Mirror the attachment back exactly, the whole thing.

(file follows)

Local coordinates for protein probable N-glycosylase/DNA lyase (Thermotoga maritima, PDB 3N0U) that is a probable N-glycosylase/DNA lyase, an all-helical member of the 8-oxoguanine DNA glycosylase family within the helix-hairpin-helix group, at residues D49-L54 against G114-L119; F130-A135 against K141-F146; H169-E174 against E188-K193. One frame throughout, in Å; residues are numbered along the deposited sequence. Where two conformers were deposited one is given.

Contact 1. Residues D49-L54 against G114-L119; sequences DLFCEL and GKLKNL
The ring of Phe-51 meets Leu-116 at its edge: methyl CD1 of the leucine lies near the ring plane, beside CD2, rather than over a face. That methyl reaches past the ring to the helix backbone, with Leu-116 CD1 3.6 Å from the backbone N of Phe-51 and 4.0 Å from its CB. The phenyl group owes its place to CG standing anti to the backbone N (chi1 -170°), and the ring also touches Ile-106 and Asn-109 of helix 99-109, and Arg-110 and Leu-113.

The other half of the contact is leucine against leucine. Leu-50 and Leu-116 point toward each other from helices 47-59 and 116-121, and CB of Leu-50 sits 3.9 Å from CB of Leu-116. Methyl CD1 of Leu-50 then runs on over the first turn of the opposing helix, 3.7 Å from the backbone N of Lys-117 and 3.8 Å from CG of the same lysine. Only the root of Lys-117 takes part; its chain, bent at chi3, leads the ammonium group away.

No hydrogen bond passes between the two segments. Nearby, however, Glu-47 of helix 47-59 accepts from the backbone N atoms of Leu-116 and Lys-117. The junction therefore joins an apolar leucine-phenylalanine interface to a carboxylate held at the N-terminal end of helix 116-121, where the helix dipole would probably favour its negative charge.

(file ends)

Local coordinates for protein probable N-glycosylase/DNA lyase (Thermotoga maritima, PDB 3N0U) that is a probable N-glycosylase/DNA lyase, an all-helical member of the 8-oxoguanine DNA glycosylase family within the helix-hairpin-helix group, at residues D49-L54 against G114-L119; F130-A135 against K141-F146; H169-E174 against E188-K193. One frame throughout, in Å; residues are numbered along the deposited sequence. Where two conformers were deposited one is given.

Contact 1. Residues D49-L54 against G114-L119; sequences DLFCEL and GKLKNL
The ring of Phe-51 meets Leu-116 at its edge: methyl CD1 of the leucine lies near the ring plane, beside CD2, rather than over a face. That methyl reaches past the ring to the helix backbone, with Leu-116 CD1 3.6 Å from the backbone N of Phe-51 and 4.0 Å from its CB. The phenyl group owes its place to CG standing anti to the backbone N (chi1 -170°), and the ring also touches Ile-106 and Asn-109 of helix 99-109, and Arg-110 and Leu-113.

The other half of the contact is leucine against leucine. Leu-50 and Leu-116 point toward each other from helices 47-59 and 116-121, and CB of Leu-50 sits 3.9 Å from CB of Leu-116. Methyl CD1 of Leu-50 then runs on over the first turn of the opposing helix, 3.7 Å from the backbone N of Lys-117 and 3.8 Å from CG of the same lysine. Only the root of Lys-117 takes part; its chain, bent at chi3, leads the ammonium group away.

No hydrogen bond passes between the two segments. Nearby, however, Glu-47 of helix 47-59 accepts from the backbone N atoms of Leu-116 and Lys-117. The junction therefore joins an apolar leucine-phenylalanine interface to a carboxylate held at the N-terminal end of helix 116-121, where the helix dipole would probably favour its negative charge.